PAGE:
Susie deserved better too. Hilarious and complicated, with a difficult family and the shadows of poverty also looming over her, many accused the show of queer baiting with her character. The show sort of had her come out in its final season, revealing a long-term relationship with a former roommate. But that relationship ended tragically and abruptly and Susie seems to be another in a long line of queer characters not allowed to have real or lasting love.
Alex Borstein (Susie), Rachel Brosnahan (Miriam 'Midge' Maisel) in "The Marvelous Mrs. Maisel" (Philippe Antonello/Prime Video)
A lot of people want more, have hidden depths inside them of beauty, talent and innovation. Art can come from anywhere.
Stories don't and can't always get the chance to end perfectly, to wrap everything up. Midge's father Abe certainly has an emotional revelation, but the arc of his wife, Rose (Marin Hinkle), feels truncated, as does that of Joel (Michael Zegen). Supporting characters like Bailey De Young's Imogene have been forgotten, and it's hard to shake the feeling that Shirley (Caroline Aaron), Midge's mother-in-law, never got her time.
Rachel Brosnahan (Miriam 'Midge' Maisel) in "The Marvelous Mrs. Maisel" (Philippe Antonello/Prime Video)As for Midge? Her time is coming. And we know this for sure, because the show kept reminding us this season with flash-forwards through the ages, when Midge becomes a kind of Joan Rivers, Phyllis Diller figure. She makes it, OK? She makes it big. But we didn't love her when she was being rich, acting on the privilege she always had. We didn't love her when she was confident and blasé about the spotlight and had a certain future.
We loved her when she was open and raw, giving unflinchingly monologues on small stages she often ran onto, with piddling crowds she had to win over. Under stress and pressure, she rose. The finale gives us one moment of that, one brief and shining moment when she takes the mic. And the show takes us back, emotionally and physically, spinning around her to return us to her point of view — and to a dark, spotlit crowd that recalls the Gaslight, her humble beginnings (well, Susie's humble beginnings). Back when she was someone we could root for, someone we weren't actually sure would make it.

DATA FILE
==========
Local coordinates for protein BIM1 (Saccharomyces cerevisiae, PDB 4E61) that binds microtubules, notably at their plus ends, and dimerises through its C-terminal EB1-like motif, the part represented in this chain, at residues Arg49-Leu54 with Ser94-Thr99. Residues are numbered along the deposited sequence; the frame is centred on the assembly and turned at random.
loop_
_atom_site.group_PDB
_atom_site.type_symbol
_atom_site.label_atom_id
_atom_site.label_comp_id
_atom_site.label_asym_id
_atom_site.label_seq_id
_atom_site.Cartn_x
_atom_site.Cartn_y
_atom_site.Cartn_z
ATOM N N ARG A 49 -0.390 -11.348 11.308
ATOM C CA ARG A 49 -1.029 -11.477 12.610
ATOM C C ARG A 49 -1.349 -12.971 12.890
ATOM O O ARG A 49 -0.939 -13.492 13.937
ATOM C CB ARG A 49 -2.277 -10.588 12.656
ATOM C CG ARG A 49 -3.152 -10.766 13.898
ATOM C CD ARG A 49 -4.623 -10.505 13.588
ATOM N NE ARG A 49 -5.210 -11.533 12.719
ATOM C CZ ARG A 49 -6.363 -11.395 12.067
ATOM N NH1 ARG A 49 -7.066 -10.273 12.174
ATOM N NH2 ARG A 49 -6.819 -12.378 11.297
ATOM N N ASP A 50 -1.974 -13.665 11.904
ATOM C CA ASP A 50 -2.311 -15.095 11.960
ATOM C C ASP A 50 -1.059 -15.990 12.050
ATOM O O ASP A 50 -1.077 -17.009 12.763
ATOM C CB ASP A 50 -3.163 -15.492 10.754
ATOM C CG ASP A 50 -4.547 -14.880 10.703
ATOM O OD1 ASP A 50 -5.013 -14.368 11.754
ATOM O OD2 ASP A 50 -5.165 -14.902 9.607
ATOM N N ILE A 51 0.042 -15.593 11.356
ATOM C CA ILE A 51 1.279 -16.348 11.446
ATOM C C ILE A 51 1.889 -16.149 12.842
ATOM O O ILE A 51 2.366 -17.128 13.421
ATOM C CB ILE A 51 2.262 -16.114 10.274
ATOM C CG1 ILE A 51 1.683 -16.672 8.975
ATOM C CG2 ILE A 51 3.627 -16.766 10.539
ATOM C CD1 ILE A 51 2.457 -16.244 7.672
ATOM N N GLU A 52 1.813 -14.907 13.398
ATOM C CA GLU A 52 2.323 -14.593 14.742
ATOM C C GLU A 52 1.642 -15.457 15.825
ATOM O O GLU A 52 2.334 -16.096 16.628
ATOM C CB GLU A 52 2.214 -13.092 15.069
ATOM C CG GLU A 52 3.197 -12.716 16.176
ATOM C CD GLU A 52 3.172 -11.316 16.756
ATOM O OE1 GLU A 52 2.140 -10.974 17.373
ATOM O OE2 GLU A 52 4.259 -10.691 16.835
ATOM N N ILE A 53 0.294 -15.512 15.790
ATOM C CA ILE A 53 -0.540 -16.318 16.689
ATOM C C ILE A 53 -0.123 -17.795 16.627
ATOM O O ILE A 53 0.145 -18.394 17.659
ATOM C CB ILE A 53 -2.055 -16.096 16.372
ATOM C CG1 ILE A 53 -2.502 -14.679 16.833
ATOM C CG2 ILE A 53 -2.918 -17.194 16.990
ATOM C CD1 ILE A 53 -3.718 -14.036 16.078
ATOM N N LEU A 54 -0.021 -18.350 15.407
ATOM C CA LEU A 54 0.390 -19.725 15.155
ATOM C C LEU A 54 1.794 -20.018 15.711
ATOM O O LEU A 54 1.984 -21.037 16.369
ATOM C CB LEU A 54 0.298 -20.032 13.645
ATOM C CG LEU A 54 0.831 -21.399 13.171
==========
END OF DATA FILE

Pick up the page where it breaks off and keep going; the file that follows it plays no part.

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In her final act of the show, Midge talks about her kids, specifically, her daughter, Esther. Because of Midge's unexpected life: "She's going to grow up tougher." Maybe it was Esther's show all along. Bookending the final season with Midge's daughter, and giving us that one last triumphant, unexpected set is a reminder that a lot of people want more, have hidden depths inside them of beauty, talent and innovation. Art can come from anywhere. All we need is four tight minutes. And a chance.
Goodbye, "Mrs. Maisel." Thank you and goodnight.
about "Mrs. Maisel"